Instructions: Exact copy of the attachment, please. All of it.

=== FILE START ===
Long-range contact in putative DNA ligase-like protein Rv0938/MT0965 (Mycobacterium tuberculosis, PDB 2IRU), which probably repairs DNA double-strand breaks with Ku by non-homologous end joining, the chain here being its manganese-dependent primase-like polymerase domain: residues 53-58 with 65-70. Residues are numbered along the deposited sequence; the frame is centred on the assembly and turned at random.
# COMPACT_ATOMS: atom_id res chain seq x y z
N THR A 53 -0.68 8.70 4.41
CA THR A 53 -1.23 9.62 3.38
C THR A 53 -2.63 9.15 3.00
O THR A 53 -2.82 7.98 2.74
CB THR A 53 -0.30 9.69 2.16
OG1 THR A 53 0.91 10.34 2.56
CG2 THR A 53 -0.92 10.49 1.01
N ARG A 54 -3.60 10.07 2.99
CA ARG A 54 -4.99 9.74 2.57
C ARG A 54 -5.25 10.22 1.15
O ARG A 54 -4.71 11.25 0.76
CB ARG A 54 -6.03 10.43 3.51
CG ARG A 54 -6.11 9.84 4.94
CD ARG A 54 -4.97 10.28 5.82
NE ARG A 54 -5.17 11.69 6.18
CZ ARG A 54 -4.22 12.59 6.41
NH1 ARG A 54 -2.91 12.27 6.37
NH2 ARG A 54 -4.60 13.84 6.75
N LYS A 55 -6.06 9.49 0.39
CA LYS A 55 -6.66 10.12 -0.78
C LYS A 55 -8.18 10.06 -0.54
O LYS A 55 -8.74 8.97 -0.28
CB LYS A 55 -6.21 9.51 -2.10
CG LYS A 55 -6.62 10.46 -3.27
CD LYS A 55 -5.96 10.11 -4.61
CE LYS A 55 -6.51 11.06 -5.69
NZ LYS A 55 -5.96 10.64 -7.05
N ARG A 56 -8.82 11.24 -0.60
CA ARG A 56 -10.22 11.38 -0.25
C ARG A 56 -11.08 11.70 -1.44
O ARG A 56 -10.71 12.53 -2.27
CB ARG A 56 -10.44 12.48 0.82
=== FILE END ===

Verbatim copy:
Long-range contact in putative DNA ligase-like protein Rv0938/MT0965 (Mycobacterium tuberculosis, PDB 2IRU), which probably repairs DNA double-strand breaks with Ku by non-homologous end joining, the chain here being its manganese-dependent primase-like polymerase domain: residues 53-58 with 65-70. Residues are numbered along the deposited sequence; the frame is centred on the assembly and turned at random.
# COMPACT_ATOMS: atom_id res chain seq x y z
N THR A 53 -0.68 8.70 4.41
CA THR A 53 -1.23 9.62 3.38
C THR A 53 -2.63 9.15 3.00
O THR A 53 -2.82 7.98 2.74
CB THR A 53 -0.30 9.69 2.16
OG1 THR A 53 0.91 10.34 2.56
CG2 THR A 53 -0.92 10.49 1.01
N ARG A 54 -3.60 10.07 2.99
CA ARG A 54 -4.99 9.74 2.57
C ARG A 54 -5.25 10.22 1.15
O ARG A 54 -4.71 11.25 0.76
CB ARG A 54 -6.03 10.43 3.51
CG ARG A 54 -6.11 9.84 4.94
CD ARG A 54 -4.97 10.28 5.82
NE ARG A 54 -5.17 11.69 6.18
CZ ARG A 54 -4.22 12.59 6.41
NH1 ARG A 54 -2.91 12.27 6.37
NH2 ARG A 54 -4.60 13.84 6.75
N LYS A 55 -6.06 9.49 0.39
CA LYS A 55 -6.66 10.12 -0.78
C LYS A 55 -8.18 10.06 -0.54
O LYS A 55 -8.74 8.97 -0.28
CB LYS A 55 -6.21 9.51 -2.10
CG LYS A 55 -6.62 10.46 -3.27
CD LYS A 55 -5.96 10.11 -4.61
CE LYS A 55 -6.51 11.06 -5.69
NZ LYS A 55 -5.96 10.64 -7.05
N ARG A 56 -8.82 11.24 -0.60
CA ARG A 56 -10.22 11.38 -0.25
C ARG A 56 -11.08 11.70 -1.44
O ARG A 56 -10.71 12.53 -2.27
CB ARG A 56 -10.44 12.48 0.82